The second solution is to change the way that games are adjudicated by umpires. It is time to scrap the ruck nomination and just bounce (or throw) the ball up.

 

Stefan Martin (L) and Max Gawn at a ruck contest. Photo via AAP/Joe Castro.

 

The nomination system has got out of hand to the point where umpires are now waiting for the ruckmen to get to contests for ball-ups. This has given other players, including defenders and forwards, the opportunity to get around the ball resulting in congestion and slow play.

 

The AFL and their umpires need to make the decision of just balling the ball up. Not worrying about nominating rucks although continuing with the rules of the way rucks should contest.

 

The rules of only two players going up in ruck contests and keeping one metre apart still need to be applied.

 

This will decrease congestion by moving the game on and it will almost get rucks at contests every time, reducing the chances of forwards and defenders congesting around the ball.

 

The final solution for our game is to extend the running capacity from 15 metres to 20.

 

This will allow players with pace to use it to their advantage so they’re able to run the ball out of congestion without having to bounce it every 15 metres.

 

It will also give players the ability to break a game open which will bring a heap of excitement for fans. This will increase the entertainment value of our game as there will be more instances of the famous Cyril Rioli chase on Lewis Jetta that was seen in the 2014 grand final.

 

These three solutions are there although it is up to the AFL to decide when to implement them and judge whether their state of game needs a quick fix or one for the long term.

 

The AFL’s competition committee, which includes players, coaches and club administrators, will meet this Thursday to discuss several aspects of the game involving the issue of congestion.

 

You’d hope that there’d be some solutions coming out of that meeting.

 

The entertainment value of the game is crucial for its supporters and for the expansion of the game so the AFL needs to make sure that they’re getting it right.

 

Bear in mind the AFL showcases its game in less than two weeks in Shanghai for the second time when Gold Coast take on Port Adelaide.

 

Will they want a low scoring, congested game or a high scoring, free-flowing game?

 

 

Comments

  1. Phillip Dimitriadis says:

    Excellent piece Max. Thought-provoking. I would definitely increase running capacity to 20 meters. Those extra 5 strides will open up the game and allow for long, searching runs. Play on for kicking backwards might also help. Cheers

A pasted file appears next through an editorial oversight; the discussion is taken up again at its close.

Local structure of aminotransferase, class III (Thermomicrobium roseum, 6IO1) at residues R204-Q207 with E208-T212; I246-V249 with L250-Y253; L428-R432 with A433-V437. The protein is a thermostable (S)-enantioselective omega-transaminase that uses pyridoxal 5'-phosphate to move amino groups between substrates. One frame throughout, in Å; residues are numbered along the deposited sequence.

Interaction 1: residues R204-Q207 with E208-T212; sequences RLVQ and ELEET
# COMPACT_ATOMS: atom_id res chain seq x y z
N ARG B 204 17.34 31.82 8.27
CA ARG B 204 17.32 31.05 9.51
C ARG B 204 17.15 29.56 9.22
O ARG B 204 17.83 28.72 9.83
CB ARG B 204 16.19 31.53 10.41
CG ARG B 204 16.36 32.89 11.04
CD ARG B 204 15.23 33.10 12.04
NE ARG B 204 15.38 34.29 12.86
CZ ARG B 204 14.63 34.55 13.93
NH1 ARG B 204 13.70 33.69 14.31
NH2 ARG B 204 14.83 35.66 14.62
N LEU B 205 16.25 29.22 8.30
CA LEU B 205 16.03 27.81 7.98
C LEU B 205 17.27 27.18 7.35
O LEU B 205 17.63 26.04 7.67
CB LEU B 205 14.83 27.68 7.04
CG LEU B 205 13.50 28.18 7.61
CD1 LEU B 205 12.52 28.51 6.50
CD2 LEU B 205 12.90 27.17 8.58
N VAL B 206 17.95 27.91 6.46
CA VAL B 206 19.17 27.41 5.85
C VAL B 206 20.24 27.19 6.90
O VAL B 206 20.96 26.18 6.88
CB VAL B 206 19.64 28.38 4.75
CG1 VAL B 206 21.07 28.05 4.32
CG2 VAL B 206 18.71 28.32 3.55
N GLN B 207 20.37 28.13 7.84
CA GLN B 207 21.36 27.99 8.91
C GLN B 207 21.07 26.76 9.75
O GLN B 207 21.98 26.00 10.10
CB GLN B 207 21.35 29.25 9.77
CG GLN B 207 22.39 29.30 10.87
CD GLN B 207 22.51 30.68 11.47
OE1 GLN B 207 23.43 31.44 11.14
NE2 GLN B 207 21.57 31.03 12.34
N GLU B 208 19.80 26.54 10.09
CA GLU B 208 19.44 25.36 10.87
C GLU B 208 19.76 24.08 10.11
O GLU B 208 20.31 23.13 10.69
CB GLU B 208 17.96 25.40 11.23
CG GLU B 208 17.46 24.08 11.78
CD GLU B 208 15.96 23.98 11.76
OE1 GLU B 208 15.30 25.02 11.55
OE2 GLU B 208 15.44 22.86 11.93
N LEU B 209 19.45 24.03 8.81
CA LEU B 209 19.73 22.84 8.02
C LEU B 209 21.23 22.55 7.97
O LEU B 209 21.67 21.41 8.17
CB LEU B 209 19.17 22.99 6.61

2. E.regnans says:

    Thanks Max. Great debut.
    A lot to consider.
    I’m a bit wary of this “state of the game” commentary on commercial channels.
    I wonder about the motives of all those talking heads.

    But those views of N Buckley make sense.
    There are many ways to change the behaviour of Pavlov’s dogs.
    Well played.

  3. Peter_B says:

    Well argued Max. I agree that nominating the ruckman should be abolished immediately. I think the “team prior opportunity” change makes sense. I am a bit worried about favouring tacklers over the team that won the ball, but I think the effects would be positive as described. And I think it should wait until next season for implementation as it is a fundamental change for the game plans that various team have applied. Can’t change that horse midstream.
    I don’t agree with you about letting players run 20 metres. Too close to rugby. We need to keep it a kicking game.

  4. MGLFerguson says:

    But, they already let players run (at least) 20 meters, and kicks of 10 (or less) are paid as marks (except when kicking out from the goal square; those kicks must travel (at least) 20 meters). So that has to be in the rules somewhere already.

  5. Rulebook says:

    Max agree with the last two changes as for the STUPIDITY by Both Clarkson and Buckley my blood is boiling NO NO and NO what garbage reward the tackler more that happens way to much now for goodness sake let’s remember there is still a push in the back,to high,hanging on rules reward the ball player ( what do we want a game in which no one wants to get the footy and stands there waiting for the other side to get the footy what garbage ) thanks Max great debut